Greenhouse Fire Risk Assessment

The National Greenhouse Manufacturers Association provides a lot of good information and guidelines that will minimise the risk associated with a greenhouse fire. The information includes safe work habits, practical suggestions, and emergency planning. The information was carefully put together after obtaining expert advice from a wide spectrum of industry professionals. The number one objective of their guideline is to promote awareness but it should be noted that the guideline is not intended to create specifications, replace codes, or set standards.

Greenhouse Fire Risk Assessment

There are many greenhouses in existence around the world, and many of them are relatively isolated from a nearby fire station that has the proper equipment to deal with a greenhouse fire. Also, a greenhouse operation might not have ample enough water access close by to deal with a significant fire. Large greenhouse operations that use technically advanced wiring and equipment also may not schedule a regular maintenance programme. Packaging, plant containers, shade cloth, and glazing are all combustible fuels. Therefore, it is easy to imagine how a greenhouse fire could spread quickly. Such a fire and the resulting economic losses would be devastating.

Greenhouse materials are selected for their useful features and properties, but these materials may often have an unforeseen or undesired risk as being combustible or as a point of ignition. Greenhouses utilise electrical components which can short-circuit and produce sparks. Due to the unique environment in a greenhouse, and because of greenhouse materials, it is, therefore, necessary to properly manage all fire risks.

A fire in a greenhouse, as mentioned previously, can travel quickly throughout the facility. Facilities and crops are usually severely damaged whenever a fire occurs. A fire in a greenhouse will not only interrupt the business aspect of a company, but it will also impact the lives of customers, employees, and owners. Fortunately, there are steps that can be taken in both management and planning that will reduce the risk of fire.

Greenhouse fire risks can be broken down into three main areas. The three areas include risk management, greenhouse fire risk assessment, fire risks, and causes of greenhouse fires. The causes of greenhouse fires can be further broken down into combustible materials and fire origins. Fire origins include hot work, heating, electrical, spontaneous combustion, and smoking.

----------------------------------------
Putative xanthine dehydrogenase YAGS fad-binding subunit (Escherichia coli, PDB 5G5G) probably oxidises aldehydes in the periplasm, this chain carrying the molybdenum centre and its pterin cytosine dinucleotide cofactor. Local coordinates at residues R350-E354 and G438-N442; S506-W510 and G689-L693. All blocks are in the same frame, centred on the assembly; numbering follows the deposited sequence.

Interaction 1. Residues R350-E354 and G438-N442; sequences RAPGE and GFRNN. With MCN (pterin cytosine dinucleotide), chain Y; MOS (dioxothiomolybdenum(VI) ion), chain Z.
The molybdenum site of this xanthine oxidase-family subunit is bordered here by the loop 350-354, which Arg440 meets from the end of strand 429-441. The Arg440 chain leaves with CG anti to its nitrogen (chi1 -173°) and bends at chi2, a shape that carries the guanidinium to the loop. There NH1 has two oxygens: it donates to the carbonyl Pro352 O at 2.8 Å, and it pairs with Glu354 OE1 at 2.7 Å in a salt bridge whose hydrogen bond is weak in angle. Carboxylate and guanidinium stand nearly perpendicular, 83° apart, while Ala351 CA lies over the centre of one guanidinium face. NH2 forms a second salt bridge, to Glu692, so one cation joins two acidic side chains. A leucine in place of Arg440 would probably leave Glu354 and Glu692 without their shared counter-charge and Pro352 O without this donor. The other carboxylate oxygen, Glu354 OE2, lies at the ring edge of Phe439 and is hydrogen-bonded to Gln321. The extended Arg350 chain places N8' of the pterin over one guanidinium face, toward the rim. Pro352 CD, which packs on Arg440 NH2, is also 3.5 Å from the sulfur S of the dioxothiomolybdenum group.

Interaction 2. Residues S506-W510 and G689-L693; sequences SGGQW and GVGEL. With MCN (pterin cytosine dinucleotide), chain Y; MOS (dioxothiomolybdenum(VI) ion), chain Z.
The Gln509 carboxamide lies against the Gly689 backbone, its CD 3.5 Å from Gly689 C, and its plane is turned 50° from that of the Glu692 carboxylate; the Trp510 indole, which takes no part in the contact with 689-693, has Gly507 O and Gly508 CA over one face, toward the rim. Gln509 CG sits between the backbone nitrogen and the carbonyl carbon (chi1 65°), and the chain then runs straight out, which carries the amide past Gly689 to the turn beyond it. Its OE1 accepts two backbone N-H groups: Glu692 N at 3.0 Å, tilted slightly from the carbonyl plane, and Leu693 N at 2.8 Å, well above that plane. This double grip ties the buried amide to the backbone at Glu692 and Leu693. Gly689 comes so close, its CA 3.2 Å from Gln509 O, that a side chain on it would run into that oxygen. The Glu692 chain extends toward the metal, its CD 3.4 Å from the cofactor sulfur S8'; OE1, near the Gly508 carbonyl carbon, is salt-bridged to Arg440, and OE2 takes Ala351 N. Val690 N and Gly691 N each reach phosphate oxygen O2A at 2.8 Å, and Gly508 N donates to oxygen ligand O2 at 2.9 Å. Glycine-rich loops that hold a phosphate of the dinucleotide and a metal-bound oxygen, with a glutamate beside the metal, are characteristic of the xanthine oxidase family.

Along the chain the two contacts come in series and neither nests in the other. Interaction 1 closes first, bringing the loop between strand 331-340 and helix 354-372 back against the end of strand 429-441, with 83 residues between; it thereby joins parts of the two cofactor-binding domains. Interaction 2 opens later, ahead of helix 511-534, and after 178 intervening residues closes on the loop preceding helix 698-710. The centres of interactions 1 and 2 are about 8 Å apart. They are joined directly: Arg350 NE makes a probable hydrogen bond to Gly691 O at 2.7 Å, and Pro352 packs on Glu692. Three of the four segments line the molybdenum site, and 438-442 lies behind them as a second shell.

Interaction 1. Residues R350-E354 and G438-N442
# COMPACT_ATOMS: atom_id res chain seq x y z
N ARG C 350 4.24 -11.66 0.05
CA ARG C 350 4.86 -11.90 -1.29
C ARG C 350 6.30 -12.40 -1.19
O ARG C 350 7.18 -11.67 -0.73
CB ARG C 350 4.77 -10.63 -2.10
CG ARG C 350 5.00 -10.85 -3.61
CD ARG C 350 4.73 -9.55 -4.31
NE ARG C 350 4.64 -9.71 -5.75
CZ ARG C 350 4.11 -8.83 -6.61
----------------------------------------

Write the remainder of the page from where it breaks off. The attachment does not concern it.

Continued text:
The first step towards fire prevention is to follow approved technical standards. The greenhouse should be well designed and compliant with local building codes. Building codes are incorporated four the protection of public safety, health, and welfare. It is vital to determine which code requirements are necessary early in the project. Have the building contractor apply early for any permits to avoid construction delays. This will prevent shortcuts because of time restraints and deadlines.

It is important to remember that any obstruction to a fire will buy time for either saving the facility or helping with the evacuation. Four example, a closed fire door can prevent a fire from quickly spreading to an adjacent room. Some of the fire resistant materials that a builder may consider when building a greenhouse include metal frame buildings, fire retardant glazing, fire safe screens and adequately exhausted heating appliances.

Within a greenhouse environment, it is advised to use waterproof receptacles, waterproof wiring, and enclosed electric motors. This will be especially beneficial when hosing down or pressure washing the facility. One typical error that causes many greenhouse fires is the overloading of circuits. Therefore, circuits should never be overloaded. Each circuit should be protected by a circuit breaker or fuse that will break when a circuit goes beyond its safe carrying capacity. Also, avoid installing an electrical panel box in an area of excessive moisture.

Other important things to consider to prevent greenhouse fires include insulation quality, lights, motors and fans, tools and appliances, generators, combustion heaters, smoke and fire early warning detectors, fire extinguishers, and storage of combustibles or accelerants.

Finally, it is essential to have an emergency and fire prevention response plan in place. All employees should understand completely any appropriate duties that they may have during a fire emergency. Utilise the benefits of having regular inspections, have ample insurance coverage, and keep your local fire department informed. In fact, invite your local fire department to the greenhouse and ask them four their advice about any potential fire hazards.